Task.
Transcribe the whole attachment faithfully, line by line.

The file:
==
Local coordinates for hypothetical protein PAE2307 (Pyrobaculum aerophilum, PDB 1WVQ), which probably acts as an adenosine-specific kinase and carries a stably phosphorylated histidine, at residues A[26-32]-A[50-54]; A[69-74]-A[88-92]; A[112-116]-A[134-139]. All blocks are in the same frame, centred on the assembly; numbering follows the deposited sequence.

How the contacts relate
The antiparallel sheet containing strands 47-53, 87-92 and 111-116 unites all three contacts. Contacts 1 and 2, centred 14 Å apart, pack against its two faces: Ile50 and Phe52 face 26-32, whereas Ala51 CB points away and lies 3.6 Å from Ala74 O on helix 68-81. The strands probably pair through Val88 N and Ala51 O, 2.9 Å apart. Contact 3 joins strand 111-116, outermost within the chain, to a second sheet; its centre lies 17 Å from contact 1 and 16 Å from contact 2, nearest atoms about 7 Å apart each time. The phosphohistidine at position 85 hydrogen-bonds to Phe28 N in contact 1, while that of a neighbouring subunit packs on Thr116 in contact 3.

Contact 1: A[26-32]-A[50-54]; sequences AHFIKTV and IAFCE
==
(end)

Local coordinates for hypothetical protein PAE2307 (Pyrobaculum aerophilum, PDB 1WVQ), which probably acts as an adenosine-specific kinase and carries a stably phosphorylated histidine, at residues A[26-32]-A[50-54]; A[69-74]-A[88-92]; A[112-116]-A[134-139]. All blocks are in the same frame, centred on the assembly; numbering follows the deposited sequence.

How the contacts relate
The antiparallel sheet containing strands 47-53, 87-92 and 111-116 unites all three contacts. Contacts 1 and 2, centred 14 Å apart, pack against its two faces: Ile50 and Phe52 face 26-32, whereas Ala51 CB points away and lies 3.6 Å from Ala74 O on helix 68-81. The strands probably pair through Val88 N and Ala51 O, 2.9 Å apart. Contact 3 joins strand 111-116, outermost within the chain, to a second sheet; its centre lies 17 Å from contact 1 and 16 Å from contact 2, nearest atoms about 7 Å apart each time. The phosphohistidine at position 85 hydrogen-bonds to Phe28 N in contact 1, while that of a neighbouring subunit packs on Thr116 in contact 3.

Contact 1: A[26-32]-A[50-54]; sequences AHFIKTV and IAFCE